The type of bankruptcy you should file depends on several factors, including the type of debts you have, your income and the amount of your debts. It’s best to ask a bankruptcy attorney if your situation is complex or you are unsure if you qualify to file a certain type of bankruptcy.
Most people who choose to file bankruptcy due to personal debts qualify to file Chapter 7. This is the simplest type of bankruptcy and doesn’t usually require the debtor to repay their debts. A debtor usually qualifies for this type of bankruptcy if most of their property is exempt and the type of debt they have can be discharged under Chapter 7 bankruptcy. Debts that don’t qualify for discharge under Chapter 7 include support, alimony, certain criminal penalties and recent income tax debts. One thing to remember when you file Chapter 7 is that the creditor will pursue anyone who co-signed on your debts for the entire amount until the debt is paid. You cannot file Chapter 7 if you have filed in the past six years.
Under Chapter 7 you will lose your house or car unless you have enough income to pay off the loans against them in full. Debts that are secured cannot be discharged when you file Chapter 7. The amount and types of exemptions are complicated and depend on where you live, so it’s best to consult your attorney if you want to keep your house, car or other asset that has a loan against it.
Chapter 13 Bankruptcy
Chapter 13 is an option for debtors who have enough income to make payments on their debts but are unable to pay off their debts in full. The debt payments that are past-due will be spread out over a period of three to five years and the debtor must make every scheduled payment. People who co-signed on your loans will not be pursued as long as you are making your regularly scheduled payments. You are not eligible to file for Chapter 13 unless you have not filed chapter 13 in the past 180 days and you have paid at least 70 percent of your unsecured debt off when you previously filed Chapter 13. You may be eligible to file under Chapter 13 at any time if your proposed payment plan includes 100 percent payment of your debt. It is best for debtors to file Chapter 13 if they have the necessary income to make extra payments and want to stop harassing phone calls and letters from creditors. Debtors with high incomes are more likely to qualify for Chapter 13 than Chapter 7 because debtors with low debt-to-income ratios may not qualify for Chapter 7. Your bankruptcy attorney will let you know what the income levels for your state are and help you determine whether you qualify for Chapter 7 or Chapter 13.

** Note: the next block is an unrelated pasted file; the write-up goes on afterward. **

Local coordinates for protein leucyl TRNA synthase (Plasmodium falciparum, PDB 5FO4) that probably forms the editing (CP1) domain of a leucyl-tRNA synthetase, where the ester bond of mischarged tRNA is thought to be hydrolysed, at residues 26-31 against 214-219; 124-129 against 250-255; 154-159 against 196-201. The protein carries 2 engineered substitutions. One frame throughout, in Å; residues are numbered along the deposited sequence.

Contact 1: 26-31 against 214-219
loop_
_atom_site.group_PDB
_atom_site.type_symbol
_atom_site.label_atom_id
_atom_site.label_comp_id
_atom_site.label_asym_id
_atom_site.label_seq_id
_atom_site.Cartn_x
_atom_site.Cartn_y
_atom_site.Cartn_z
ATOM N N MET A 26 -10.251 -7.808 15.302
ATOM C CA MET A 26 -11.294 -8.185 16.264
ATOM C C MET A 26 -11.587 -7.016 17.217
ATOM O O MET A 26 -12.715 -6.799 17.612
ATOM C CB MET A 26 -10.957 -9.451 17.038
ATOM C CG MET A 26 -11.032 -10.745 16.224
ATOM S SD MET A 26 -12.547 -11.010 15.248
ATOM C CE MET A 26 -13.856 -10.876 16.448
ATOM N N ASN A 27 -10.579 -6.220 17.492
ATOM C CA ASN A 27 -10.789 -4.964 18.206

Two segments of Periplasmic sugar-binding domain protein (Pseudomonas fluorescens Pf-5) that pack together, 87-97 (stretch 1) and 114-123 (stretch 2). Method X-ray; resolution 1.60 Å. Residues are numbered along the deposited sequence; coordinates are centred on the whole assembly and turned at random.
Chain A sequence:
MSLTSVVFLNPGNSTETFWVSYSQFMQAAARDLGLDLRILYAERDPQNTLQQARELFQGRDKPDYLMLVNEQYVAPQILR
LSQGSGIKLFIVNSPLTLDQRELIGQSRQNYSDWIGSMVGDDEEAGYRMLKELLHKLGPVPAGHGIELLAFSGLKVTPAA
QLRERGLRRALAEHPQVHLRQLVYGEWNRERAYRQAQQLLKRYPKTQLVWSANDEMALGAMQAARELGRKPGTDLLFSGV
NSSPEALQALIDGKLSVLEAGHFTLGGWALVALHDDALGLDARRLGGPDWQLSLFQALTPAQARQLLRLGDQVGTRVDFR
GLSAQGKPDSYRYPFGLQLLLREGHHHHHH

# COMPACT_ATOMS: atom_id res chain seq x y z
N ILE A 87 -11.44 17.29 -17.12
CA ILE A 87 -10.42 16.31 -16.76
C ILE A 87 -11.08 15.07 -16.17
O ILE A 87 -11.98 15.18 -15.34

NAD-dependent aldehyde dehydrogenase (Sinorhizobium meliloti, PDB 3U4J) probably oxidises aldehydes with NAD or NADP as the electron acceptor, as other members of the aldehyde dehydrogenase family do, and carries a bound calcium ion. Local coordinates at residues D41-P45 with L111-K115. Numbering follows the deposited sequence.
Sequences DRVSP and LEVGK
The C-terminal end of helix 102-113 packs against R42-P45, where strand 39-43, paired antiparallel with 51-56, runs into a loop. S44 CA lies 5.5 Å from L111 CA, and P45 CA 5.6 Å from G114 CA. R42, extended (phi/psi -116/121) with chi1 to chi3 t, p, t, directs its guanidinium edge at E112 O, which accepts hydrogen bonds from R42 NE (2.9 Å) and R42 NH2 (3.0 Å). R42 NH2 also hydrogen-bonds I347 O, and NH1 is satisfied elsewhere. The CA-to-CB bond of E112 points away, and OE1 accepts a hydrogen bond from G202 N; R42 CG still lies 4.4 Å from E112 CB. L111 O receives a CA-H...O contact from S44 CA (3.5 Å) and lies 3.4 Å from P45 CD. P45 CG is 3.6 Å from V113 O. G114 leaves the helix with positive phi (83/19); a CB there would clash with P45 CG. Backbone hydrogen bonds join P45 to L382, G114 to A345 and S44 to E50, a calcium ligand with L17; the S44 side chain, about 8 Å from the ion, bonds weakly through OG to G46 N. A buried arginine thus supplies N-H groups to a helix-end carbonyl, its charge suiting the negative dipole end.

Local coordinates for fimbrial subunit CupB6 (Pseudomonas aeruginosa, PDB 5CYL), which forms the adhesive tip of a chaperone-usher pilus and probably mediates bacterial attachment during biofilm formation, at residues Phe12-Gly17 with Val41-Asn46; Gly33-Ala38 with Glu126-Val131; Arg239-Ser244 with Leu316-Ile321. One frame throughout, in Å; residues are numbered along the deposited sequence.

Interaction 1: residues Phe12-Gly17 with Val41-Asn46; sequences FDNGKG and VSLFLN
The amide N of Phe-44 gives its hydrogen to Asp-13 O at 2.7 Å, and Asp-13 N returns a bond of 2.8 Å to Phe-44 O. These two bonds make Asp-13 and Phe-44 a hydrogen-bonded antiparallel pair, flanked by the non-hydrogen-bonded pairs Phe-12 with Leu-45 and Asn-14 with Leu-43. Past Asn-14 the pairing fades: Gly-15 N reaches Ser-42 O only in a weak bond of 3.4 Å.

Debtors who file Chapter 13 may keep all of their property including their car or house as long as they are current on their payments and they make their payments according to the repayment plan set forth during the bankruptcy process. A Chapter 13 Bankruptcy may be converted into a Chapter 7 Bankruptcy under certain circumstances.
The third type of bankruptcy is Chapter 11. This filing is typically used by businesses who want to keep their company and restructure their debt. The business is usually allowed to continue normal operations throughout the proceedings. As with other types of bankruptcy, a company that files Chapter 11 Bankruptcy is protected against their creditors’ actions to recover money from the time their petition for bankruptcy is submitted. This gives the business the opportunity to come up with a plan for paying back their creditors without dealing with the stress of collection actions. The business’ creditors have the opportunity to contest the repayment plan if they believe that they would benefit more if the business liquidated their assets, but the final decision on the payment plan is made by a bankruptcy judge.
The decision to file for bankruptcy is never made lightly and there are many factors that go into deciding which type of filing is best. Debtors should gather as much information as possible before contacting at bankruptcy attorney for advice about their individual situation.